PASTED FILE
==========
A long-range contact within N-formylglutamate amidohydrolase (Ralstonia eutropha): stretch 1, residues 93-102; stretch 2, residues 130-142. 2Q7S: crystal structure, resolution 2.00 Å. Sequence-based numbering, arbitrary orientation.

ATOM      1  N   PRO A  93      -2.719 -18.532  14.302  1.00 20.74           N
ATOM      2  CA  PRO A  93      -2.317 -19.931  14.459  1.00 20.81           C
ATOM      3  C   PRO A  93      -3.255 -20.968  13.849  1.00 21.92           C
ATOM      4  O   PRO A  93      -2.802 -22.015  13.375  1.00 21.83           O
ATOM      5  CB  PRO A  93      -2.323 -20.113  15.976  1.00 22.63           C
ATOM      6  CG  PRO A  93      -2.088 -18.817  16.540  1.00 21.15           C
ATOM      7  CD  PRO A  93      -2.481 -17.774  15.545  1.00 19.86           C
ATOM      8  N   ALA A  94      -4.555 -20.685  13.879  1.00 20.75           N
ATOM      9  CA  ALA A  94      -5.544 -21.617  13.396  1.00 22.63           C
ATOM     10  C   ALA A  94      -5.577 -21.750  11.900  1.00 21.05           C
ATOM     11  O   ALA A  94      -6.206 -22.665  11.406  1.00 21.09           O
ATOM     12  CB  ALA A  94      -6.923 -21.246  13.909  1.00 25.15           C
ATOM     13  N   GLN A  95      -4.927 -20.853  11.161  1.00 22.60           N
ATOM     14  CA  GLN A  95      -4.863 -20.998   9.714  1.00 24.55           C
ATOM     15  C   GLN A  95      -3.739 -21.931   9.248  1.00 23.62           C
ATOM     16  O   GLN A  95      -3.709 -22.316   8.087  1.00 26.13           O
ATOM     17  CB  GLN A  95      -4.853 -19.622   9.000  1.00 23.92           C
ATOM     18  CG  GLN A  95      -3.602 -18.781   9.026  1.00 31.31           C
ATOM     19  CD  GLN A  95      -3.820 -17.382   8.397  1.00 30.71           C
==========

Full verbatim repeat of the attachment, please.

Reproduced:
A long-range contact within N-formylglutamate amidohydrolase (Ralstonia eutropha): stretch 1, residues 93-102; stretch 2, residues 130-142. 2Q7S: crystal structure, resolution 2.00 Å. Sequence-based numbering, arbitrary orientation.

ATOM      1  N   PRO A  93      -2.719 -18.532  14.302  1.00 20.74           N
ATOM      2  CA  PRO A  93      -2.317 -19.931  14.459  1.00 20.81           C
ATOM      3  C   PRO A  93      -3.255 -20.968  13.849  1.00 21.92           C
ATOM      4  O   PRO A  93      -2.802 -22.015  13.375  1.00 21.83           O
ATOM      5  CB  PRO A  93      -2.323 -20.113  15.976  1.00 22.63           C
ATOM      6  CG  PRO A  93      -2.088 -18.817  16.540  1.00 21.15           C
ATOM      7  CD  PRO A  93      -2.481 -17.774  15.545  1.00 19.86           C
ATOM      8  N   ALA A  94      -4.555 -20.685  13.879  1.00 20.75           N
ATOM      9  CA  ALA A  94      -5.544 -21.617  13.396  1.00 22.63           C
ATOM     10  C   ALA A  94      -5.577 -21.750  11.900  1.00 21.05           C
ATOM     11  O   ALA A  94      -6.206 -22.665  11.406  1.00 21.09           O
ATOM     12  CB  ALA A  94      -6.923 -21.246  13.909  1.00 25.15           C
ATOM     13  N   GLN A  95      -4.927 -20.853  11.161  1.00 22.60           N
ATOM     14  CA  GLN A  95      -4.863 -20.998   9.714  1.00 24.55           C
ATOM     15  C   GLN A  95      -3.739 -21.931   9.248  1.00 23.62           C
ATOM     16  O   GLN A  95      -3.709 -22.316   8.087  1.00 26.13           O
ATOM     17  CB  GLN A  95      -4.853 -19.622   9.000  1.00 23.92           C
ATOM     18  CG  GLN A  95      -3.602 -18.781   9.026  1.00 31.31           C
ATOM     19  CD  GLN A  95      -3.820 -17.382   8.397  1.00 30.71           C